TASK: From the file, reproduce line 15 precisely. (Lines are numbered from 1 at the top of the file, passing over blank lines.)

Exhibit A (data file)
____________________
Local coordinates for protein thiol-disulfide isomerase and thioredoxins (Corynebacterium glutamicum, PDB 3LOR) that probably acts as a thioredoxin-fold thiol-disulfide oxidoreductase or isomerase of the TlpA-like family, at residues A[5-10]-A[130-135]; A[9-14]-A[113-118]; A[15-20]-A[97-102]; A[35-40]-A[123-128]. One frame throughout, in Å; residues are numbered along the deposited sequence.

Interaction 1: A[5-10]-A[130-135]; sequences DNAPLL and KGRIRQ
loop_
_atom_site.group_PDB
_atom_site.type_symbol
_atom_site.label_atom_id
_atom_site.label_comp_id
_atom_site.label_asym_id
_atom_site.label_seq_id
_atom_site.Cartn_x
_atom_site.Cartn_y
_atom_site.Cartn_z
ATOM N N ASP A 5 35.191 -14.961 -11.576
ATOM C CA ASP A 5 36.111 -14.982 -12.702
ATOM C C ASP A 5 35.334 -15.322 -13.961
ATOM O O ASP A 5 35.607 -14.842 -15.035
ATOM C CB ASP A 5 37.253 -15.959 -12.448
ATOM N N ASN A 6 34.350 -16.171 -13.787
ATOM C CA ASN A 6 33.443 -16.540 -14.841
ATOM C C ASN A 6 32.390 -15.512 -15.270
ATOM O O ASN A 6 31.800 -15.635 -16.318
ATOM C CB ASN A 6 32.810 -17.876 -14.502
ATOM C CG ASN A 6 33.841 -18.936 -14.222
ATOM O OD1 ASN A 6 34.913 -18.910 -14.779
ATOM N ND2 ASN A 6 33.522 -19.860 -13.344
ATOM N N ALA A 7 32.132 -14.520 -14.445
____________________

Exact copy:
ATOM C C ASP A 5 35.334 -15.322 -13.961